Down in the Valley (David Jacobson, 2005)
They met in a gasoline station. Tobe (Evan Rachel Wood), short for October, was on her way to the beach with a bunch of her friends when her eye catches urban cowboy Harlan (Edward Norton). Whimsically, Tobe invites Harlan to the beach. The latter quits his minimum wage job and falls in love with the adventurous girl, vice versa. I was ready to give up on David Jacobson's film thinking that it's another one of those cowboy movies whose only relation to the beloved Western is that its characters don a cowboy hat, bootleg pants, and rides a horse (Brokeback Mountain anyone?).
Half of the film is actually just that, a love-above-all tale of the charming urban cowboy and the young chick overprotected by her step dad, Wade (David Morse). That half is insipid, slow, corny, plain, and tiring. It's an uninteresting mix, the cool yet oddly nerdy Norton and beautiful yet undelightfully wooden Wood. The chemistry between them is disposable, especially once you've seen Norton ride a horse and conclude that the horse makes a better mate for Norton than Wood. The entire romance is whimsical on writer Jacobson's part. There's no effort in believability. It's basically a love-at-first-sight romance urged not by sexual or physical attraction but curiosity or just plain weirdness, which is why I couldn't get why Tobe is so madly in love with the cowboy. It's probably just to piss off her overprotective dad, or a rush of burgeoning female hormones lusting for cowboy passion, but it's just plain ludicrous.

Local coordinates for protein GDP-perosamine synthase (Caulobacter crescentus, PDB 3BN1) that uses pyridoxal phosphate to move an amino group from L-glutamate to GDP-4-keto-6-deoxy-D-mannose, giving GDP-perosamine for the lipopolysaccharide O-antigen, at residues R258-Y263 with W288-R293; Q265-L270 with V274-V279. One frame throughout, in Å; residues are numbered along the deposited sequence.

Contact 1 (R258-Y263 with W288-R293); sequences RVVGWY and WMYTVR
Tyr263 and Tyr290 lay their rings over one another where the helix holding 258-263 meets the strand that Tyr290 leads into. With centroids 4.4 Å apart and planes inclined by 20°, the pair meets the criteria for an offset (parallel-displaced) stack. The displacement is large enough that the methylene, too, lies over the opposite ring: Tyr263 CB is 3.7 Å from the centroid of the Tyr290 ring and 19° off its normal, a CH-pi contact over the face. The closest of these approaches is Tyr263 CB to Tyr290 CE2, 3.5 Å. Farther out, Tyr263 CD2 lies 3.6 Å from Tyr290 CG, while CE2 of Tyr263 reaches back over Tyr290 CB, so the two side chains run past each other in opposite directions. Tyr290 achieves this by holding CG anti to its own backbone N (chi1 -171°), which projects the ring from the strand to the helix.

Then the film saves itself. The cowboy starts doing monologues of John Wayne, complete with quick draw choreography. You instantly feel that the cowboy isn't an authentic cowboy but a delusional psychopath who would at one point in the film, wreak havoc. You don't know when, you don't know how, but of course, he does and when he does, just like a true delusional cowboy, he goes out and about, deceives his most welcoming sidekick, Tobe's loner brother Lonnie (Rory Culkin), and rides the country like a Hollywood cowboy convict being chased through the scenic West.
It's a commendable effort, but not entirely a successful one. Aside from the psychopathic Harlan, and to a lesser degree his sidekick Lonnie, the other characters are just plain stupid in how they react to situations. The step dad, a stern policeman knows that something is wrong with his stepdaughter's new daughter, but does not even choose to investigate given the fact that Harlan's records is available for his overprotective eyes. Tobe's indecisive nature may be attributed to her youth or to her rebellious predisposition, but it doesn't make for easy viewing. She lets go, and then suddenly in a whim, hugs the cowboy, and then the next day, doesn't show up in the agreed time and place. It seems that almost everything in the film was a result of a grandiose whim --- grandiose in all its efforts, but still whimsical and unfulfilling.